Influencer Sonni Abatta said this type of messaging negatively affects girls' body image and confidence
A mom of three was “sickened” after she spotted a pink lunchbox with sparkly letters spelling out “CHEAT DAY” at a department store.
Influencer Sonni Abatta was shopping with her young daughter — who ran over to the shelves of lunchboxes after spotting the candy sold alongside — and immediately thought about the negative implications of the lunchboxes on body acceptance.
“I am SICKENED that this phrase is on a lunch box,” she wrote on Facebook. “We scratch our heads when we see our little girls struggle with body image, with self worth, with confidence. We wonder, ‘Why do our girls worry so much about their bodies so young?’ … ‘Why does my five year old call herself ‘fat?’ ‘ … ‘Why does my middle schooler stand in front of the mirror and find all her flaws?’ THIS. This is part of the reason why.”
Abatta said the word “cheat” on a lunch tote connotes negativity and implies that food is unhealthy or not allowed under normal circumstances.
“Our world is telling our girls that it’s ‘cheating’ if they eat something that’s not 100 percent fat-free and perfectly healthy,” she said. “In turn, that tells them that self-control and denying herself is to be valued above all. And that if she dares to step outside of the foods that will keep her perfectly slim and trim, then she is by default ‘cheating’ and needs to feel some sense of remorse.”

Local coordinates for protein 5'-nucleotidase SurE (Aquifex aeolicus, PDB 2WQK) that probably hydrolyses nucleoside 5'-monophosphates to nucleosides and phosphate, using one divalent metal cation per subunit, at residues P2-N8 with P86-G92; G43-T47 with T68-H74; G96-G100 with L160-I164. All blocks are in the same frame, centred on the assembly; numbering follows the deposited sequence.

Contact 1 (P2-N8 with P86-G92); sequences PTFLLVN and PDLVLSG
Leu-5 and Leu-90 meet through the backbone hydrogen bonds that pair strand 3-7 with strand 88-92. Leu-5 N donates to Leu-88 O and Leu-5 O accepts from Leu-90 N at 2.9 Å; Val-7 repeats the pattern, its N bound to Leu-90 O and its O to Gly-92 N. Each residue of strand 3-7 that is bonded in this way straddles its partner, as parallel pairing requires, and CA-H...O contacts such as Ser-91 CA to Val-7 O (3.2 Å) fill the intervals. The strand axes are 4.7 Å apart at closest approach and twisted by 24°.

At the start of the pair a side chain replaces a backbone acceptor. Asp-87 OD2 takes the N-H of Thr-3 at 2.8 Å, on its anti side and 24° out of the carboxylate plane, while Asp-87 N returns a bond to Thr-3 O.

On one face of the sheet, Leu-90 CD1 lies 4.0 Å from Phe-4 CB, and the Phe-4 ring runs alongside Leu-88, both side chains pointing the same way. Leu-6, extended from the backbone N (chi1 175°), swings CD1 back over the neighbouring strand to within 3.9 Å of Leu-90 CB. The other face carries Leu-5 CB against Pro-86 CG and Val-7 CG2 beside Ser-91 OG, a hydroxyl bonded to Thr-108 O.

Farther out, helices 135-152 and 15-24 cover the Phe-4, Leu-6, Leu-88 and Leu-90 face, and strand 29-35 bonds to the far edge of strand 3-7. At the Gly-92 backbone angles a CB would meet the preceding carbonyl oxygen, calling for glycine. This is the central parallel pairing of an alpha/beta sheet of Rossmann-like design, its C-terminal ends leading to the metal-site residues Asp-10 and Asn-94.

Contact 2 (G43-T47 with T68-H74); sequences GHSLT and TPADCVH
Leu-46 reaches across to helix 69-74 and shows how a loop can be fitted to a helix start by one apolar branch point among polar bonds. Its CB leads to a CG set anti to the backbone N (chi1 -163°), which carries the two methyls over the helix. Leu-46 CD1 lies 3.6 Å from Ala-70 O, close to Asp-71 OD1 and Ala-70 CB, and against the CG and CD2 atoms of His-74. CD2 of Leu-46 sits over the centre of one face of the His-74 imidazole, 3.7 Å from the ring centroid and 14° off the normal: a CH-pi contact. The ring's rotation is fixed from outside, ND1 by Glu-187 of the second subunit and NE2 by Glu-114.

And Abatta — who also has a young son — pointed out that boys’ lunchboxes don’t get the same treatment.
“Can you imagine a similar message directed toward little boys?” she said. “For the record, I’d be equally offended… but I haven’t seen anything that is aimed at making our boys feel bad about what they eat, or how they look.”
Abatta also addressed comments from followers who suggested the lunchbox was marketed to adult women rather than girls.
“Why do I say it’s marketed toward little girls? It’s pink, it has sequins and it was surrounded by other girls’ merchandise. So, safe to say that it’s aimed at our daughters,” she said. Plus, she added, “to all my grown-up ‘girls,’ you aren’t cheating either when you enjoy life a little.”
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Abatta said that her message for her followers — and for her two daughters — is that people are worth more than how they look.
“Girls — you are not ‘cheating’ when you enjoy good food. You are not ‘cheating’ when you eat pizza. You are not ‘cheating’ when you have a cookie, or two, on occasion. You are not ‘cheating’ when you live in moderation and allow yourself things that make you happy,” she wrote.
“Girls — you are MORE than your bodies. More than your faces. More than your complexions. More than the clothes you wear and the things you buy and the other girls you hang out with. You are beautiful, worthy, intelligent, and whole beings — whole beings who are worthy of so much love and respect, no matter what anyone, or anyTHING, says.”